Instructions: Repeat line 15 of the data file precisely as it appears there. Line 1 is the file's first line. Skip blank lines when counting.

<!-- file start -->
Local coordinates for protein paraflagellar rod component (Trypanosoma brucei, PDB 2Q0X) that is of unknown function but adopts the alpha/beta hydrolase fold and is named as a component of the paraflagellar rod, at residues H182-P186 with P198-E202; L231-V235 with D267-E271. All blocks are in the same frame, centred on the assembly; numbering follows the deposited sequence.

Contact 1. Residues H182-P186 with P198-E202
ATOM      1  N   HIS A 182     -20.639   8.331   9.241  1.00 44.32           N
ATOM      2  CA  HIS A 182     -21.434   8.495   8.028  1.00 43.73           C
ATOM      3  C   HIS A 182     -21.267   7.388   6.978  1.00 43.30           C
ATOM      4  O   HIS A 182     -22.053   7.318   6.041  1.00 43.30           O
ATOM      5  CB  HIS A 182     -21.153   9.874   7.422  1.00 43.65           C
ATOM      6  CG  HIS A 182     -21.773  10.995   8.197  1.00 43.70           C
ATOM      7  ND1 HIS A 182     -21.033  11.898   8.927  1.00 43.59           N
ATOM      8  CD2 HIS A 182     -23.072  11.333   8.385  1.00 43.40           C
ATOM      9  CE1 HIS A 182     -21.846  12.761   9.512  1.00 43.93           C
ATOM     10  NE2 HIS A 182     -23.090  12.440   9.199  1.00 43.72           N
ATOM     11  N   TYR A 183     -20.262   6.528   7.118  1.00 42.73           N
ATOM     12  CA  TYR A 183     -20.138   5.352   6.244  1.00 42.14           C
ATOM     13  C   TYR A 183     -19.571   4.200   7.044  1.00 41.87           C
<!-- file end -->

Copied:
ATOM     13  C   TYR A 183     -19.571   4.200   7.044  1.00 41.87           C